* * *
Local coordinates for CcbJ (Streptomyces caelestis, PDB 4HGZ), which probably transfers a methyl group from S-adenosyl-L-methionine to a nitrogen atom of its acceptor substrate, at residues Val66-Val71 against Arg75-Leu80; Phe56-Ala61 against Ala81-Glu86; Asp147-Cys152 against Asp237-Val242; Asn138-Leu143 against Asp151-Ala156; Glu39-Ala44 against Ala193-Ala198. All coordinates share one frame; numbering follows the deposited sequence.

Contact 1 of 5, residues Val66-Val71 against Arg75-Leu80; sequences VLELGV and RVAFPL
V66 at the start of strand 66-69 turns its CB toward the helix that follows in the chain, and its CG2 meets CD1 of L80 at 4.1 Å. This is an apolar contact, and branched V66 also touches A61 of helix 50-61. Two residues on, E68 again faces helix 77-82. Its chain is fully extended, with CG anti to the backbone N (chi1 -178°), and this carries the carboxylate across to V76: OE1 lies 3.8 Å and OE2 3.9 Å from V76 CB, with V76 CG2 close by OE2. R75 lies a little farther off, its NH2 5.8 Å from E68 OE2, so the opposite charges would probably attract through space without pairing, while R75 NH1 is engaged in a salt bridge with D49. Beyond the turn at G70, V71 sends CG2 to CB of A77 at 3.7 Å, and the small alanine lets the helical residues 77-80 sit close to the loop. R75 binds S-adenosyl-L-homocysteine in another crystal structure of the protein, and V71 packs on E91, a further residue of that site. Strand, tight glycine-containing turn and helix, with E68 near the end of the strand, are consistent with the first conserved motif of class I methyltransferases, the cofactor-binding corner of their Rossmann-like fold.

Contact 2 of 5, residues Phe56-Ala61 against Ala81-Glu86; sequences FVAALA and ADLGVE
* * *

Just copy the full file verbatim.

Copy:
Local coordinates for CcbJ (Streptomyces caelestis, PDB 4HGZ), which probably transfers a methyl group from S-adenosyl-L-methionine to a nitrogen atom of its acceptor substrate, at residues Val66-Val71 against Arg75-Leu80; Phe56-Ala61 against Ala81-Glu86; Asp147-Cys152 against Asp237-Val242; Asn138-Leu143 against Asp151-Ala156; Glu39-Ala44 against Ala193-Ala198. All coordinates share one frame; numbering follows the deposited sequence.

Contact 1 of 5, residues Val66-Val71 against Arg75-Leu80; sequences VLELGV and RVAFPL
V66 at the start of strand 66-69 turns its CB toward the helix that follows in the chain, and its CG2 meets CD1 of L80 at 4.1 Å. This is an apolar contact, and branched V66 also touches A61 of helix 50-61. Two residues on, E68 again faces helix 77-82. Its chain is fully extended, with CG anti to the backbone N (chi1 -178°), and this carries the carboxylate across to V76: OE1 lies 3.8 Å and OE2 3.9 Å from V76 CB, with V76 CG2 close by OE2. R75 lies a little farther off, its NH2 5.8 Å from E68 OE2, so the opposite charges would probably attract through space without pairing, while R75 NH1 is engaged in a salt bridge with D49. Beyond the turn at G70, V71 sends CG2 to CB of A77 at 3.7 Å, and the small alanine lets the helical residues 77-80 sit close to the loop. R75 binds S-adenosyl-L-homocysteine in another crystal structure of the protein, and V71 packs on E91, a further residue of that site. Strand, tight glycine-containing turn and helix, with E68 near the end of the strand, are consistent with the first conserved motif of class I methyltransferases, the cofactor-binding corner of their Rossmann-like fold.

Contact 2 of 5, residues Phe56-Ala61 against Ala81-Glu86; sequences FVAALA and ADLGVE